Pygmies are found throughout the world, but they all have certain things in common. They're small (the word pygmy refers to any group in whom adult males are under 1.52 meters), they live and hunt in tropical forests, and they die young. The average life span for a pygmy is only about 17 years; a leading cause of death is infectious disease carried by the miasma of microbes that flourish in the hot, moist jungle.
Researchers believe pygmies' short stature evolved to equip them for their brief lives in the jungle; smaller bodies may move more nimbly through dense forest or be better able to dissipate heat. Another possibility is that pygmies are evolutionarily programmed to stop growing right after puberty so that they'll have enough time to bear children, the idea being that their body's resources can be channeled into bearing offspring. Genetic evidence to support any one scenario is lacking. But a new study points to a hotspot of DNA in which growth and immunity converge. The finding presents unexpected evidence that short stature is a byproduct of other traits, not the direct consequence of natural selection.
In the study, geneticist Sarah Tishkoff of the University of Pennsylvania and colleagues scanned the entire genomes of about 70 individuals from three pygmy groups in Cameroon, and another 60 from three neighboring Bantu groups (tall, thin, farming tribes with whom pygmies have intermarried for generations). The researchers were looking for variants called single-nucleotide polymorphisms (SNPs, pronounced "snips") that might account for traits unique to pygmies. A SNP is an alternative spelling in the genetic code; similar SNPs turning up among many individuals in a family or a group are likely contribute to that group's characteristics.
The genetic dragnet, reported online today in PLoS Genetics, yielded telltale variants near genes involved in several of the brain's chemical messenger systems, including the receptor for thyrotropin-releasing hormone, which is significant because pygmies do not seem to develop thyroid problems, such as goiter, that typically occur in the iodine-deficient areas where they live. Some of the SNPs cluster in an area of chromosome 3 around genes that could be involved in height. One, called CISH, shuts down the receptor to a key growth hormone; mice that overproduce the receptor are smaller and grow more slowly than normal. Investigating this gene further, study co-author Joseph Jarvis, who is now at the Coriell Institute for Medical Research in Camden, New Jersey, found that it also confers immunity to diseases such as malaria and tuberculosis.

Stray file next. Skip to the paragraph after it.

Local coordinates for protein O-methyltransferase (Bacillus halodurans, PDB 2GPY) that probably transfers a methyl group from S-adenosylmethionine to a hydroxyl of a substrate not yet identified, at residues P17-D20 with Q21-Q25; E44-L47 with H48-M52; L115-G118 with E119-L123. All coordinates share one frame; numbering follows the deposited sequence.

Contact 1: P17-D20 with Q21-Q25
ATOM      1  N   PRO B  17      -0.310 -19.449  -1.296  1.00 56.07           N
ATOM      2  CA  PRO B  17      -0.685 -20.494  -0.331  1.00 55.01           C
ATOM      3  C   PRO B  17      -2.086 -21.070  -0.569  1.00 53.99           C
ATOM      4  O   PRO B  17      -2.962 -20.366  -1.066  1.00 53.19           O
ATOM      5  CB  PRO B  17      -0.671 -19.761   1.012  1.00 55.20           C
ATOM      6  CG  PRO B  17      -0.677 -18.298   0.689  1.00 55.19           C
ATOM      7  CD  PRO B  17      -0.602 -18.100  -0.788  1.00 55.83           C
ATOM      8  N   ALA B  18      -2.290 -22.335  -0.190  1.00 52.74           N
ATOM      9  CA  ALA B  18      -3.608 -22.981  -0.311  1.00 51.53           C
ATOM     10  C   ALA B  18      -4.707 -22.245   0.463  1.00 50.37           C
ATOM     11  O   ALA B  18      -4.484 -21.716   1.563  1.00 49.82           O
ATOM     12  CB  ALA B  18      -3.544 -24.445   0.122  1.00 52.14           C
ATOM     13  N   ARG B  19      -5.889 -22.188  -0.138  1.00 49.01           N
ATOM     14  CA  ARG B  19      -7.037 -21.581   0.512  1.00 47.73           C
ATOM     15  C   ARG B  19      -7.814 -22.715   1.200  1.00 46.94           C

The fact that pygmies seem to show genetic differences in CISH suggests that growth and immunity are physiologically linked, Tishkoff says. "Our finding raises the intriguing possibility that short stature could be the result of better disease resistance—which is likely given the many microbes that pygmies are exposed to," says Tishkoff. "Even though they do die young, pygmies might have evolved with a slight edge in the constant arms race between the human immune system and the pathogens."
She says the study doesn't refute other hypotheses; it shows that the picture is more complex. "The pygmies' size can't be explained by one or two height genes" she says. "Clearly, these groups evolved with growth, metabolism, and immunity all interconnected."
Evolutionary biologist Michael Hammer of the University of Arizona in Tucson calls the study exciting. "The numbers of individuals are too small to turn up a smoking gun, but no one else has gone into Cameroon to get samples from two neighboring groups that differ in height," he says. "The team is using a very creative approach, and they've provided an interesting candidate region of DNA to home in on."